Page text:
Framing communities through faith
The Economist Debate which has just finished raises some difficult questions.
The topic under vigorous discussion was This house believes that religion is a force for good. It has consistently been the case however that readers of The Economist hold no such view; throughout the exchange around three quarters of them rejected the proposition in hand.
Some striking findings would seem to support The Economist readers’ position. The Debate Moderator, Roger McShane, reported in his introductory remarks that in 2007 The Pew Research Centre ….found that majorities in a number of countries, including America, felt that belief in God was a necessary precursor to being a “moral” person with “good values”. But in the same survey Pew found that similar majorities felt homosexuals should be rejected by society, intolerance apparently passing for a good value in many moral households.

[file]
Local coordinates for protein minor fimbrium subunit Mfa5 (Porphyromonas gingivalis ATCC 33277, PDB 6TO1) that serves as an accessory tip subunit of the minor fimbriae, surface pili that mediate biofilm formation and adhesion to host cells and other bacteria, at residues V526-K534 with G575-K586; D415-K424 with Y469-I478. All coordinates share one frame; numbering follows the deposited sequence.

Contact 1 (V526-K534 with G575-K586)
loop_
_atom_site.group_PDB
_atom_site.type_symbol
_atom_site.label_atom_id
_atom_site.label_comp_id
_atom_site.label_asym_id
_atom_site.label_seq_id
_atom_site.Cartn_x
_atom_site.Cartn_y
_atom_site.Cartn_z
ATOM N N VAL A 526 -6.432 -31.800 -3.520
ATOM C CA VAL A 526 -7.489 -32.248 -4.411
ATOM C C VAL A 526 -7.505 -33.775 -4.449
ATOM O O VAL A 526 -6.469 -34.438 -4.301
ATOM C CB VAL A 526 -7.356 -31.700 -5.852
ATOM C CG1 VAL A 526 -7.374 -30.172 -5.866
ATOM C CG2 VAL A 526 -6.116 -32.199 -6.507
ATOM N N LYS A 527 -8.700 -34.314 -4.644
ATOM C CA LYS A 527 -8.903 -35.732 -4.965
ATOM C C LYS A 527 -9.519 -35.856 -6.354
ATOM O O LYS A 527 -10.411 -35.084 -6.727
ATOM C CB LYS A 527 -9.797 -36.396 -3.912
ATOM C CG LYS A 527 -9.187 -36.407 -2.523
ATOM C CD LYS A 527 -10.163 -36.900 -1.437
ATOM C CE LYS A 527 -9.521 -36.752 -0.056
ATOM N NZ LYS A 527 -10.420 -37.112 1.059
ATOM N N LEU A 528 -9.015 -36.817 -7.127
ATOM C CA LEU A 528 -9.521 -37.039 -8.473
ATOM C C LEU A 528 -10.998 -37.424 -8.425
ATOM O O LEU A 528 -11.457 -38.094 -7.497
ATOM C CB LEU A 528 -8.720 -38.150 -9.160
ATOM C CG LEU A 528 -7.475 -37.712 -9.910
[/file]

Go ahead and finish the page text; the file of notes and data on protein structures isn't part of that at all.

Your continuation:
Religion as identity and influence?
So where does this leave us? In a world where more Americans than a year ago – especially his growing number of opponents – now believe President Barack Obama is a Muslim (he is in fact Christian), how does ‘religion’ play in modern-day thinking about the future?
Are religious labels still used by significant numbers as a way of indicating approval or dislike of people and communities?
Can ‘religion’ have a positive influence, independently of the good intent (or otherwise) of individuals, whether of faith or not?
* Are readers of The Economist correct in maintaining that religion is negative in its overall effect?
* And is faith best left as a private, personal matter not recognised as significant by the state?
* Do official / formal organisations sometimes use ‘faith communities’ as short-hand for groups of people who might more constructively be identified in other ways?